We who think but little of the Lord, and much of ourselves, will rejoice but little in the Lord, and be forever prating about ourselves. As, however, Christ becomes our all in all, He will become the theme of our thanksgiving.
IV. PHILOSOPHY AND VAIN DECEIT (Colossians 2:8 )
Here is a verse that not only stands forth in the Book of Colossians, but it stands forth in the whole Bible. Certainly, it is very vital in its message in the hour in which we now live.
1. There is a distinction between a true and a false philosophy. Philosophy is the endeavor to discover and to explain the reason for things. We find around us certain fixed laws. We want, therefore, to go back of those laws, and get their cause.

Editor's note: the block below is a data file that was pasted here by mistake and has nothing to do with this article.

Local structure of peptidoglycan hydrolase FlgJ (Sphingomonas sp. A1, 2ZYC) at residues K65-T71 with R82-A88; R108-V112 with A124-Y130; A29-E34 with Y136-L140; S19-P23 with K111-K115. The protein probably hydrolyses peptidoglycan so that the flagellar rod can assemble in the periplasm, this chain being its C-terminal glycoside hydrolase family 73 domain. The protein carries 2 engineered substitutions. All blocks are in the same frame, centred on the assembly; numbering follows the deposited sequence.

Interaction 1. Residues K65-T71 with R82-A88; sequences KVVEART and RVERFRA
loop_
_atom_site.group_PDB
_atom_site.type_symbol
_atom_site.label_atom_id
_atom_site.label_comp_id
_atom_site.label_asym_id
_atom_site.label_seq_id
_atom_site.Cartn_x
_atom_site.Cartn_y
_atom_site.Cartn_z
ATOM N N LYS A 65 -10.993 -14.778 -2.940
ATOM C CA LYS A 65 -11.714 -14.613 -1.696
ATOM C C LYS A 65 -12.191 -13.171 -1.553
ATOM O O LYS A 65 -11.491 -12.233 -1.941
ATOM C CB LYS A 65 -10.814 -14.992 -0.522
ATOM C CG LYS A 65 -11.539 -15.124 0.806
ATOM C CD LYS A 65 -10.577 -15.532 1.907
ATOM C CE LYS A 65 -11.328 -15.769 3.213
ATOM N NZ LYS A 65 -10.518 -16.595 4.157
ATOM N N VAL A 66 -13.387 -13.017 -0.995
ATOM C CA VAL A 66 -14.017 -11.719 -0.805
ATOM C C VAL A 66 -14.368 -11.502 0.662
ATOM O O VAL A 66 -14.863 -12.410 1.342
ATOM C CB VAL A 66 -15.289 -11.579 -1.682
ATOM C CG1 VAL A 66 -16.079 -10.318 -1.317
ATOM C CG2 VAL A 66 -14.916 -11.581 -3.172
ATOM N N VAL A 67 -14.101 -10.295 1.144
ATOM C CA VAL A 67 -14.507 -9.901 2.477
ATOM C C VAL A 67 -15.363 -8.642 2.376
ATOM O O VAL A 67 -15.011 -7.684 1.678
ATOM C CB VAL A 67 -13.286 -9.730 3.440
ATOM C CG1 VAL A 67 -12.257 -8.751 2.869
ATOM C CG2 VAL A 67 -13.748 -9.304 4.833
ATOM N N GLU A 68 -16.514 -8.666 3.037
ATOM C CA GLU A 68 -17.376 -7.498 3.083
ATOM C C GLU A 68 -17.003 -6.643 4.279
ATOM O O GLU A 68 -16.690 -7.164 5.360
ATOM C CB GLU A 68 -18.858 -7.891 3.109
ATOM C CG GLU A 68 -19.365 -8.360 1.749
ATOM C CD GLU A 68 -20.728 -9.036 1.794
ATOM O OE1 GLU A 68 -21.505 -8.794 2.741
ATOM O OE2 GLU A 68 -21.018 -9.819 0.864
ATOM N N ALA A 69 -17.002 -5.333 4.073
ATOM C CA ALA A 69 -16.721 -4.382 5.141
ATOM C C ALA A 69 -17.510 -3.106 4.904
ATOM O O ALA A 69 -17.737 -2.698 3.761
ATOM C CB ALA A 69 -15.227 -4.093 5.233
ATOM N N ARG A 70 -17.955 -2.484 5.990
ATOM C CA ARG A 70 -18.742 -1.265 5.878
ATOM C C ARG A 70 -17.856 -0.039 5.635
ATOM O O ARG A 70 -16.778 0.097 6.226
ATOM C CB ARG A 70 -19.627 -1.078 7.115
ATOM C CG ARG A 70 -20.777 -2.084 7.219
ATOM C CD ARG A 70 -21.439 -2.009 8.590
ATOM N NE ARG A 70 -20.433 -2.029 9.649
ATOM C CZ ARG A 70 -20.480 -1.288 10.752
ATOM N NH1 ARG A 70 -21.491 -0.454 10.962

We find life, and we want to know from whence it sprang. We find the earth, and the heavenly bodies, and we want to know from whence they came. We find light, and we want to know the source of light.
2. Wherein philosophy becomes vain deceit after the tradition of men, after the rudiments of the world, and not after Christ. There is one great danger in the quest of the philosopher as he presses his way back and still further back, trying to know and to ferret out by reason, the cause of things.
We grant that there is a realm in which philosophy may move. It is the realm of those things which lie in the reach of human reason. There are, however, things that belong to the Spirit of God and these things can be known only by revelation.
In the realm of revelation, we walk by faith and not by sight. We believe God. We believe that the One who was great enough to create, is good enough to reveal such things of His creation as He wants us to know. The Christian accepts what he cannot understand. Vain philosophy, built upon human reasonings, rejects everything Divinely revealed.